New Antidepressant Approved by the FDA: Brintellix
Monday the Food and Drug Administration approved a new antidepressant medication commercially named Brintellix. It works as a selective serotonin reuptake inhibitor or SSRI for a depression treatment.
The drug received the agency's approval without deliberation by a science advisory panel, a public review of an investigative drug's safety and effectiveness. The FDA announced that the new medication was found "effective in treating depression" in six clinical trials compared to outcomes in subjects taking the drug against those of subjects who had received a placebo.
They also cited a clinical trial that was found among those taking Brintellix as a decreased likelihood of becoming clinically depressed following successful treatment for earlier episodes.
Similar to other antidepressants, the medication Brintellix carries a boxed warning alerting patients and physicians that taking the medication can increase suicidal thoughts and behavior in children, adolescents and young adults between 18 and 24.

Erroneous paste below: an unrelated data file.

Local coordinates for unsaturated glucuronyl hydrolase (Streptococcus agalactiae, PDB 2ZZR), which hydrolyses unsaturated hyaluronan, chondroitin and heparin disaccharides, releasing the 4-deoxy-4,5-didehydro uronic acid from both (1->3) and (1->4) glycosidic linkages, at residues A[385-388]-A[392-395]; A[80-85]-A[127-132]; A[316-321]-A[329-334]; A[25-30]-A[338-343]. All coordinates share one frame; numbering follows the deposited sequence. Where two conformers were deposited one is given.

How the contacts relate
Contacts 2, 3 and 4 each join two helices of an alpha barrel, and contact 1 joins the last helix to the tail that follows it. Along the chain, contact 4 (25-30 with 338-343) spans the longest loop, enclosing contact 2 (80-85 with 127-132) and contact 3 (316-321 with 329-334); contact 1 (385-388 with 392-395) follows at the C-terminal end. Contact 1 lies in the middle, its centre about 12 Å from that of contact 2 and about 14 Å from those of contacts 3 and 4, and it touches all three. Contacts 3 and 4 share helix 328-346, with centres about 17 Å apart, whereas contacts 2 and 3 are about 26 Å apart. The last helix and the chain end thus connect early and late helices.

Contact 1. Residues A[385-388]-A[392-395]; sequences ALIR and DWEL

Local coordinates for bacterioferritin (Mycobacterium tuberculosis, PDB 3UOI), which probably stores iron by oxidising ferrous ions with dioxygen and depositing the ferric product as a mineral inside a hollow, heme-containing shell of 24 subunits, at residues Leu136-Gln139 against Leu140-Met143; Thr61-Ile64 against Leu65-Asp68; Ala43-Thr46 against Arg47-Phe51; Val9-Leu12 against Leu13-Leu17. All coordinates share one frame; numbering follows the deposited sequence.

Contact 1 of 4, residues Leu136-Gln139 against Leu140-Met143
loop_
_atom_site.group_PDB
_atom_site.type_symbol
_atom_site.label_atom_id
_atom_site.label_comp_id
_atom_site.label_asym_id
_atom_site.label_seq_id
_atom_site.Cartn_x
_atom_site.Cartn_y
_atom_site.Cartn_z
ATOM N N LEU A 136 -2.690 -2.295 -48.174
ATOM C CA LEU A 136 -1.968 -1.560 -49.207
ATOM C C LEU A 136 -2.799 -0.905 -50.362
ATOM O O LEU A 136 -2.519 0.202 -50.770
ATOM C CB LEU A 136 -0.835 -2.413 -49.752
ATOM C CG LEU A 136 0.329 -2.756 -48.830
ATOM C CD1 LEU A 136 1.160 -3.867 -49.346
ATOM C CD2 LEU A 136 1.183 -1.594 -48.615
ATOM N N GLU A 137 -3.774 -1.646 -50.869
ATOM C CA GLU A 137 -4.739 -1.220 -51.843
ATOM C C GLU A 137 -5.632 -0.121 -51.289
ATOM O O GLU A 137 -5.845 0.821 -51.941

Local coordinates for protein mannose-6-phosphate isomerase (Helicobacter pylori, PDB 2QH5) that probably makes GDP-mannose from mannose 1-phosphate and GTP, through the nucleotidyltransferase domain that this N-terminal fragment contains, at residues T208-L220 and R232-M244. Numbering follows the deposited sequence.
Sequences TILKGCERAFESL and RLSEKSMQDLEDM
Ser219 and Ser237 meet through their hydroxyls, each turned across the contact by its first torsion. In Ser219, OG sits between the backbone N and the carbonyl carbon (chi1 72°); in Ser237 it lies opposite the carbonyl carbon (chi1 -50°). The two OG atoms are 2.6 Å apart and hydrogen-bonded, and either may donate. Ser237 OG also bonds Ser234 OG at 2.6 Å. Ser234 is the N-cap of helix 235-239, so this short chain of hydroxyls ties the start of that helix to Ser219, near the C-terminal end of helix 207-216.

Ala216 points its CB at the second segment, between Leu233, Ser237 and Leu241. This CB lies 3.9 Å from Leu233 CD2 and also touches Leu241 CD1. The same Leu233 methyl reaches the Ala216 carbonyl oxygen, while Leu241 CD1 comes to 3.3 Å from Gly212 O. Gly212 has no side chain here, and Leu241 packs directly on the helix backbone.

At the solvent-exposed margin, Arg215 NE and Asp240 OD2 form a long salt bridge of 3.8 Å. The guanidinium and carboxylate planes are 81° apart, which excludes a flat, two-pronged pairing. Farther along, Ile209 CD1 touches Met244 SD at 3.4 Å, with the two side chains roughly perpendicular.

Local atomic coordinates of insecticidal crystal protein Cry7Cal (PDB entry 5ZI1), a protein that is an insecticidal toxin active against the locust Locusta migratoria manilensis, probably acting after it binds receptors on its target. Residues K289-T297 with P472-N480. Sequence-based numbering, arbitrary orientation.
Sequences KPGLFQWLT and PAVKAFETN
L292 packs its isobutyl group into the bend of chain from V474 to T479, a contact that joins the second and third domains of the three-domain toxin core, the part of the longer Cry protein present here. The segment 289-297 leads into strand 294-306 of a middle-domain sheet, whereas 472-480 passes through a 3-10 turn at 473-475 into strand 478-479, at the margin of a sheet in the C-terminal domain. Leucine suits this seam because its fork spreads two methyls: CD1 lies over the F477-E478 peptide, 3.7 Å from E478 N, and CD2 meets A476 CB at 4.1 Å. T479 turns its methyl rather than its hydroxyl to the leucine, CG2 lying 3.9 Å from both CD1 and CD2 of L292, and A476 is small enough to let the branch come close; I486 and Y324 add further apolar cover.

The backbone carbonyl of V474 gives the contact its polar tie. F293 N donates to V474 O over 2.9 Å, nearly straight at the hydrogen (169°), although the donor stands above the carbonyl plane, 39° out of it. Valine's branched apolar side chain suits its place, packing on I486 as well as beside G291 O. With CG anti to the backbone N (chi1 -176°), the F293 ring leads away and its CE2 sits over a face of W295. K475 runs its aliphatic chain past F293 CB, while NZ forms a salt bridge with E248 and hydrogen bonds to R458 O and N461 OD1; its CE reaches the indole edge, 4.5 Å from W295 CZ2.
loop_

Brintellix is co-marketed by the Japanese firm Takeda Pharmaceuticals and the Danish pharmaceutical company Lundbeck.
Reuters reports that the product will treat major depressive disorders in adults, which is characterized by mood changes that may interfere with a person's ability to carry out day-to-day activities. Various symptoms may include increased fatigue and feelings of guilt or worthlessness.
"Major depressive disorder can be disabling and can keep a person from functioning normally," said Mitchell Mathis, M.D., acting director of the Division of Psychiatry Products in the FDA's Center for Drug Evaluation and Research, via the FDA. "Since medications affect everyone differently, it is important to have a variety of treatment options available for patients who suffer from depression."